f Try to focus on one sound in a complicated noise. To do this, you could ask several students to talk at once and get the listener to focus on what one individual is saying. Or have several devices playing music and ask the listener to pick out a particular tune. Or have several students shaking yogurt pots while talking, with only one of the pots containing beans to make a noise.
g Construct conical earflaps from stiff paper or card. Attach them behind your earflaps using string, elastic bands or tape (or simply hold them in place). Evaluate their effect on your hearing.
h Try to focus on one sound in a complicated noise using the extra big earflap. Does it help if you point the earflap in different directions?
Investigation 3: Using your ears to work out where a sound is coming from
i Blindfold a volunteer who will stay seated.
j Make a noise at various points around the room and ask students to point towards the noise when they are able to use both ears, and with one ear covered.
k Ask the volunteer to hold the small-funnel end of the listening tubes over their ears. Make a noise from the same point of the room, but move the big-funnel ends of the tubes to different positions relative to the noise. Note where students think the noise is coming from in each situation.
It is worth distinguishing the ‘earflap’ or pinna (the external flap surrounding the ear canal) from the ‘ear’ which is the organ that detects sound. Most of the functional parts of the ear are in the middle ear (the bones connecting the ear drum to the cochlea) or in the inner ear (the cochlea itself with its sensitive hairs).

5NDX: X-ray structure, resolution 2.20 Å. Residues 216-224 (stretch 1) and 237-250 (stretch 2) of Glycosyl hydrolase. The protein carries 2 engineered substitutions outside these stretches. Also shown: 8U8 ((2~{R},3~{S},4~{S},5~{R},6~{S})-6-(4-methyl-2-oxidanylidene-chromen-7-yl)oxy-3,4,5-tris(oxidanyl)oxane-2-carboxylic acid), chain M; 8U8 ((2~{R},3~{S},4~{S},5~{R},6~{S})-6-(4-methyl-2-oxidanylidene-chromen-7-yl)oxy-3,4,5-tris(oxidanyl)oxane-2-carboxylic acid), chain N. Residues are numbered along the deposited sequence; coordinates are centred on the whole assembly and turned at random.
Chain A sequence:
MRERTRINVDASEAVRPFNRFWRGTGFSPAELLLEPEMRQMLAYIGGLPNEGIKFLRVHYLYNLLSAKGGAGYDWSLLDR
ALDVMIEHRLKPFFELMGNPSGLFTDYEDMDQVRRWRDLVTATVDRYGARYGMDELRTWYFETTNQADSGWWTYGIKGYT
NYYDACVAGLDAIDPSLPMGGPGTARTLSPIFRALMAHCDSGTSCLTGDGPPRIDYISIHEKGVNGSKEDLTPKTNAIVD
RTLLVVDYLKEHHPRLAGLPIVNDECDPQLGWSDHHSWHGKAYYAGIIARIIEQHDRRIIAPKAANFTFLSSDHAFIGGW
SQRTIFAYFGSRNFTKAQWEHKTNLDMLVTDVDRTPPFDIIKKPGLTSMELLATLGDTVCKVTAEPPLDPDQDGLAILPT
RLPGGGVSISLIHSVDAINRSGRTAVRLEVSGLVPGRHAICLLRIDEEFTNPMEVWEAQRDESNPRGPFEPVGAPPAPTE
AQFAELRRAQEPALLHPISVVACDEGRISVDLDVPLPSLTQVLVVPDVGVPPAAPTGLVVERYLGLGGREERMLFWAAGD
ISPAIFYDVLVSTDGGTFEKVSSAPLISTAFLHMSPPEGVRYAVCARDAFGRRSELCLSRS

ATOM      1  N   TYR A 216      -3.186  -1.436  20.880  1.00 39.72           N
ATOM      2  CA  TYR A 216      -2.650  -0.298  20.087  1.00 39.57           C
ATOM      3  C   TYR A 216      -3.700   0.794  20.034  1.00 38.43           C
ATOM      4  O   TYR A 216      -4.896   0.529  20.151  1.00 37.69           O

Although many exam specifications do not require students to know the names of the parts of the middle and inner ear, students may be interested to know more about how our sense of hearing works.
Health & Safety checked, September 2010
Download the student sheet Assessing human hearing with questions and answers.
Website for the charitable organisation formerly known as the Royal National Institute for the Deaf – now Action on Hearing Loss. If you need more information about hearing loss, or communication strategies for people who are deaf or hard of hearing, this website is useful. The RNID offer a free package for raising dead awareness that includes information about finger-spelling on a poster, bookmark and card, a communications tips card, and leaflets about sign language and people who are deaf or hard of hearing.
The University of Wisconsin hearing loss sampler which provides a series of audio clips demonstrating progressive hearing loss of different types.
Part of the Phonak website. Phonak are a commercial company producing hearing aids. The ‘Hear the world’ site includes a place where you can test your own hearing.
A not-for-profit US-based organisation with an interest in educating the public about the problem of hearing loss. Their simulations cover mild and moderate hearing loss in a variety of situations and simulate hearing speech, music and other sounds.
(Websites accessed October 2011)